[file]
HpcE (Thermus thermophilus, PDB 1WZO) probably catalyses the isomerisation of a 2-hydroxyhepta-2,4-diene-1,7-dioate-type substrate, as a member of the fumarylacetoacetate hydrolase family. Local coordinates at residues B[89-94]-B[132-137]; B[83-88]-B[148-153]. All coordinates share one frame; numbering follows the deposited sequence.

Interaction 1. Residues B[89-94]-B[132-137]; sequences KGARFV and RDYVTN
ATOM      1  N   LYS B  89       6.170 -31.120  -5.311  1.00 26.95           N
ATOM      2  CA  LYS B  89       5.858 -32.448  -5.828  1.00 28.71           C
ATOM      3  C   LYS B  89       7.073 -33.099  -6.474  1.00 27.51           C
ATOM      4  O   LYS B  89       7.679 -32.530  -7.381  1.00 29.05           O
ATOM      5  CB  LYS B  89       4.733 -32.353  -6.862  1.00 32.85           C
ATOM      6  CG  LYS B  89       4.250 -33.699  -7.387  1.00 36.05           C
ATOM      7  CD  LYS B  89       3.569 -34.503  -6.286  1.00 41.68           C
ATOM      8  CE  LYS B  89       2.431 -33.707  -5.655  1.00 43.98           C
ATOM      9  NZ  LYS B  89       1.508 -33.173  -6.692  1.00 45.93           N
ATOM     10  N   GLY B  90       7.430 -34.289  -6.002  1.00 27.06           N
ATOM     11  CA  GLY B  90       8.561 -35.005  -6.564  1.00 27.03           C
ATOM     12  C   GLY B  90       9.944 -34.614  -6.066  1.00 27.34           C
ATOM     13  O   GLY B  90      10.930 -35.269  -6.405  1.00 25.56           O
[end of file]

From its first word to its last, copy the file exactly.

HpcE (Thermus thermophilus, PDB 1WZO) probably catalyses the isomerisation of a 2-hydroxyhepta-2,4-diene-1,7-dioate-type substrate, as a member of the fumarylacetoacetate hydrolase family. Local coordinates at residues B[89-94]-B[132-137]; B[83-88]-B[148-153]. All coordinates share one frame; numbering follows the deposited sequence.

Interaction 1. Residues B[89-94]-B[132-137]; sequences KGARFV and RDYVTN
ATOM      1  N   LYS B  89       6.170 -31.120  -5.311  1.00 26.95           N
ATOM      2  CA  LYS B  89       5.858 -32.448  -5.828  1.00 28.71           C
ATOM      3  C   LYS B  89       7.073 -33.099  -6.474  1.00 27.51           C
ATOM      4  O   LYS B  89       7.679 -32.530  -7.381  1.00 29.05           O
ATOM      5  CB  LYS B  89       4.733 -32.353  -6.862  1.00 32.85           C
ATOM      6  CG  LYS B  89       4.250 -33.699  -7.387  1.00 36.05           C
ATOM      7  CD  LYS B  89       3.569 -34.503  -6.286  1.00 41.68           C
ATOM      8  CE  LYS B  89       2.431 -33.707  -5.655  1.00 43.98           C
ATOM      9  NZ  LYS B  89       1.508 -33.173  -6.692  1.00 45.93           N
ATOM     10  N   GLY B  90       7.430 -34.289  -6.002  1.00 27.06           N
ATOM     11  CA  GLY B  90       8.561 -35.005  -6.564  1.00 27.03           C
ATOM     12  C   GLY B  90       9.944 -34.614  -6.066  1.00 27.34           C
ATOM     13  O   GLY B  90      10.930 -35.269  -6.405  1.00 25.56           O